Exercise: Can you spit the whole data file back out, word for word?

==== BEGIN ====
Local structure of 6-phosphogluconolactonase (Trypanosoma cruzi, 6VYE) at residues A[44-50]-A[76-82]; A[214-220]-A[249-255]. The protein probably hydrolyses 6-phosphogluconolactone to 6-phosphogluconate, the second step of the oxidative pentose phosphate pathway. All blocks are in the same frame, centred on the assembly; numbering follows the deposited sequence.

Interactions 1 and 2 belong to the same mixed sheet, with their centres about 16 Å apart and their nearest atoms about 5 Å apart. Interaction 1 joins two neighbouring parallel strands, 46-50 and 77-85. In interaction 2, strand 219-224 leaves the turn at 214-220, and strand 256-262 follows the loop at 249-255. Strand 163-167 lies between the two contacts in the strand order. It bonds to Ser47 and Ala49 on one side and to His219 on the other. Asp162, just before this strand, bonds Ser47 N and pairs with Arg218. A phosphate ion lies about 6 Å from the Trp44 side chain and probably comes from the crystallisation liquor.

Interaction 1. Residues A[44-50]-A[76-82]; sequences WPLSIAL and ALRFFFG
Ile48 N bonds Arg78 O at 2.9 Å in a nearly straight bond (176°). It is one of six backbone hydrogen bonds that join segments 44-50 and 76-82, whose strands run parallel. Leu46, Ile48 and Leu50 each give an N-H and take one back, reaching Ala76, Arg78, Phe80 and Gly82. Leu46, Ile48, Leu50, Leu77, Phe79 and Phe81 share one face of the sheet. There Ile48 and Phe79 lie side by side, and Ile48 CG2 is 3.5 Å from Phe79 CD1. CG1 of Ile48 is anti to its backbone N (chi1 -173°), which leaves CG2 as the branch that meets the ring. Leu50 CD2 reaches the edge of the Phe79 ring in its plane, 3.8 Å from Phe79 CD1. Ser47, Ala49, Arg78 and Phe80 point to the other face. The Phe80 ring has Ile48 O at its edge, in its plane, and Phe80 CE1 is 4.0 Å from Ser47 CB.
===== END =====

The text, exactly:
Local structure of 6-phosphogluconolactonase (Trypanosoma cruzi, 6VYE) at residues A[44-50]-A[76-82]; A[214-220]-A[249-255]. The protein probably hydrolyses 6-phosphogluconolactone to 6-phosphogluconate, the second step of the oxidative pentose phosphate pathway. All blocks are in the same frame, centred on the assembly; numbering follows the deposited sequence.

Interactions 1 and 2 belong to the same mixed sheet, with their centres about 16 Å apart and their nearest atoms about 5 Å apart. Interaction 1 joins two neighbouring parallel strands, 46-50 and 77-85. In interaction 2, strand 219-224 leaves the turn at 214-220, and strand 256-262 follows the loop at 249-255. Strand 163-167 lies between the two contacts in the strand order. It bonds to Ser47 and Ala49 on one side and to His219 on the other. Asp162, just before this strand, bonds Ser47 N and pairs with Arg218. A phosphate ion lies about 6 Å from the Trp44 side chain and probably comes from the crystallisation liquor.

Interaction 1. Residues A[44-50]-A[76-82]; sequences WPLSIAL and ALRFFFG
Ile48 N bonds Arg78 O at 2.9 Å in a nearly straight bond (176°). It is one of six backbone hydrogen bonds that join segments 44-50 and 76-82, whose strands run parallel. Leu46, Ile48 and Leu50 each give an N-H and take one back, reaching Ala76, Arg78, Phe80 and Gly82. Leu46, Ile48, Leu50, Leu77, Phe79 and Phe81 share one face of the sheet. There Ile48 and Phe79 lie side by side, and Ile48 CG2 is 3.5 Å from Phe79 CD1. CG1 of Ile48 is anti to its backbone N (chi1 -173°), which leaves CG2 as the branch that meets the ring. Leu50 CD2 reaches the edge of the Phe79 ring in its plane, 3.8 Å from Phe79 CD1. Ser47, Ala49, Arg78 and Phe80 point to the other face. The Phe80 ring has Ile48 O at its edge, in its plane, and Phe80 CE1 is 4.0 Å from Ser47 CB.